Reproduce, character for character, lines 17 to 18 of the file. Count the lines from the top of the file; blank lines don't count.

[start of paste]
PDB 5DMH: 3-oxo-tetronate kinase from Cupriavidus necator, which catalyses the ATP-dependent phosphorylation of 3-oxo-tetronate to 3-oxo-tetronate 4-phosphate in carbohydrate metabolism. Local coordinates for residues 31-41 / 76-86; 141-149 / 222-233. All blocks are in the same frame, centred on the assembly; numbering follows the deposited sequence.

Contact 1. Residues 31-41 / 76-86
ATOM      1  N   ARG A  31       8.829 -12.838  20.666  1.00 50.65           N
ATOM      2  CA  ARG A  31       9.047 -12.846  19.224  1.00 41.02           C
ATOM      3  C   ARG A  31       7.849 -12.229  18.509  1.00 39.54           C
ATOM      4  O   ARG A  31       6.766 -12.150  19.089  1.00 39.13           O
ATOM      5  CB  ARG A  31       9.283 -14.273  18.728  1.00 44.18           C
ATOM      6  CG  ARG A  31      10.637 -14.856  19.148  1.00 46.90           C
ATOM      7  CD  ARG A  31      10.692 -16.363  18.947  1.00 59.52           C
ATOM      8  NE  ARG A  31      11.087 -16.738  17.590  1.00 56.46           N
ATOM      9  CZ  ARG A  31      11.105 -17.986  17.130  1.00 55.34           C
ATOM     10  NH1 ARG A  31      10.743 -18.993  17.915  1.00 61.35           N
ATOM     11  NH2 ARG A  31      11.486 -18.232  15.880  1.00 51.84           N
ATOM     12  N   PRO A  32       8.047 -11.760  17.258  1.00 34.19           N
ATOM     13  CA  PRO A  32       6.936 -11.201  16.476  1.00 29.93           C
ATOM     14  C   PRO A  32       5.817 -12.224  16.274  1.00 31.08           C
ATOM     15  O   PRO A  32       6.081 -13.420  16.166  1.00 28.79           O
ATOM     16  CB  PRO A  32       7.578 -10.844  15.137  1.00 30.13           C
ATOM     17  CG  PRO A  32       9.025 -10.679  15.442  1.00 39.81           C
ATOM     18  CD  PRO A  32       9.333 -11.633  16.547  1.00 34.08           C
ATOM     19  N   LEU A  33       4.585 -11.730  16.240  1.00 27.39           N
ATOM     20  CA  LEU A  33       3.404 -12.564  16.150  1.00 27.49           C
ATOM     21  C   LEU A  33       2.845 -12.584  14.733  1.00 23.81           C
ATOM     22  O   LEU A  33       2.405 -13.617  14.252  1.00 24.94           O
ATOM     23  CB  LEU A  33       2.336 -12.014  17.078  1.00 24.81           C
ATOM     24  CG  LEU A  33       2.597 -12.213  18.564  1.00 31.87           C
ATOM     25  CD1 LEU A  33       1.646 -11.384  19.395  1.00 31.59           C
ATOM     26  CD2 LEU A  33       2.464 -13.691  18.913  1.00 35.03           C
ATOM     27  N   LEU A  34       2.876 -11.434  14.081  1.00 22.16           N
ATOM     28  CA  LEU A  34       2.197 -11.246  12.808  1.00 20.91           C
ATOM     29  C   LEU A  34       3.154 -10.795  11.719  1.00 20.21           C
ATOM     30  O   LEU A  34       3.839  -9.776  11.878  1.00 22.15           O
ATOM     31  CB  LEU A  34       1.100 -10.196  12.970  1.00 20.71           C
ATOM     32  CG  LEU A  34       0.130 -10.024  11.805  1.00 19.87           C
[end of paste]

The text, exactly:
ATOM     15  O   PRO A  32       6.081 -13.420  16.166  1.00 28.79           O
ATOM     16  CB  PRO A  32       7.578 -10.844  15.137  1.00 30.13           C